Girl power

March is Women’s History Month. This national celebration began in 1987 to draw special attention to the contribution of women to events in history and modern society. In addition to recognizing important women from America’s past, this annual observance also emphasizes equality among men and women. This year’s theme, “Weaving the Stories of Women’s Lives,” calls attention to the importance of sharing women’s stories as encouragement and motivation for today’s generation to defy stereotypes and look to an even brighter future.

Jesus’ interactions with women

As in America’s early history, the culture of Jesus’ day generally regarded women as second-class citizens with few rights. However, Jesus was not afraid to cross the social barriers of the day. He treated all people with equal respect. He reached out to the outcasts with compassion, mercy, and grace.

In-crowd or outcast?

Teenagers are usually concerned with where they rank on the social strata among their peers. Youth who are not part of the “in-crowds” often find themselves yearning to belong. Despite the fact that social exclusion among adolescents is mostly unintentional, teens treated like social outcasts are more prone to depression, aggression, and suicide.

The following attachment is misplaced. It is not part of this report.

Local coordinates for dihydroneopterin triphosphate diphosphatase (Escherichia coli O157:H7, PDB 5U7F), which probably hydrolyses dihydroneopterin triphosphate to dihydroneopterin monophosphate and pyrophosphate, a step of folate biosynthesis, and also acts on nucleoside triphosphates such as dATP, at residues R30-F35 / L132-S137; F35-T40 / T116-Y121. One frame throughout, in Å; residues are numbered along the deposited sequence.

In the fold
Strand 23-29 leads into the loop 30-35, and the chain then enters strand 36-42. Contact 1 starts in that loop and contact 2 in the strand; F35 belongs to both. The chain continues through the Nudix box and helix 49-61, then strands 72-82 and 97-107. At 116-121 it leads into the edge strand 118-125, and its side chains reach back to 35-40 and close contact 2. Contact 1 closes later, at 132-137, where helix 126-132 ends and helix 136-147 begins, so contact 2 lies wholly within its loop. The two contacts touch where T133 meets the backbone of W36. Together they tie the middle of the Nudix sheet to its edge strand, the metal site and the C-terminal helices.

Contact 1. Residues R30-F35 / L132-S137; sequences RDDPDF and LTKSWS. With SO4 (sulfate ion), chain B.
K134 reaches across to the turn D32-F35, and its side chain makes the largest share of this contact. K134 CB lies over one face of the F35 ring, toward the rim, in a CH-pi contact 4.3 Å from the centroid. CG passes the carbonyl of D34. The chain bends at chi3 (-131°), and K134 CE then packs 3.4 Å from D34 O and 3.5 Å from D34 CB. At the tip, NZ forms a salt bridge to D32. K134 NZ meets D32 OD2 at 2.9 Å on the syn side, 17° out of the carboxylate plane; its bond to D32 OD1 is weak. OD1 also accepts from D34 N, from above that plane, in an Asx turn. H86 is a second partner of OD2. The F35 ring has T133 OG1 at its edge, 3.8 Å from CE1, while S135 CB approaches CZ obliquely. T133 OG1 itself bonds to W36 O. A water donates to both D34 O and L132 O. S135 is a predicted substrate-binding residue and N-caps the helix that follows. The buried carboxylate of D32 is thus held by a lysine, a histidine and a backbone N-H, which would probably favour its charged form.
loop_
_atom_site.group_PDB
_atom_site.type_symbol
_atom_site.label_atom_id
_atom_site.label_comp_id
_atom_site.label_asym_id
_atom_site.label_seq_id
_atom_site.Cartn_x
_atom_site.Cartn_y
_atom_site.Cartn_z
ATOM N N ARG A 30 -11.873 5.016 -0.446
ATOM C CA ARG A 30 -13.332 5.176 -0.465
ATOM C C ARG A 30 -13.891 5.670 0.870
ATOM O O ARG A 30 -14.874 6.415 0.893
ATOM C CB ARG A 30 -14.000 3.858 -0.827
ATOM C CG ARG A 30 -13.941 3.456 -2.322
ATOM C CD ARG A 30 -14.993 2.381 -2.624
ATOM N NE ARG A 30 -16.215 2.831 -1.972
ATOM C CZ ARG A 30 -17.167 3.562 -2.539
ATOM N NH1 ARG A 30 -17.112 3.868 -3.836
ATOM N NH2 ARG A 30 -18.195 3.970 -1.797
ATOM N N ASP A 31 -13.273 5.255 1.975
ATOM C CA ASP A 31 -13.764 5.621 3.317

As Christians, we are called to follow Jesus’ example and reach out to those who are rejected or cast out by others. We need to recognize our individual prejudices and change our mindset in order to accept all people as God’s children in need of God’s love and grace. This awareness provides the motivation to cross over the lines that divide us and interact with those who are often excluded. Finally, we should not be afraid to do what is right, even when it means pushing the boundaries of social norms. Jesus was intentional about interacting with and helping the outcasts, and we are charged to do the same today.

Question of the day: Who goes unnoticed in your school or community?
Focal Scriptures: Matthew 15:21-28; John 4:1-26; Luke 13:10-17

For a complete lesson on this topic visit LinC.

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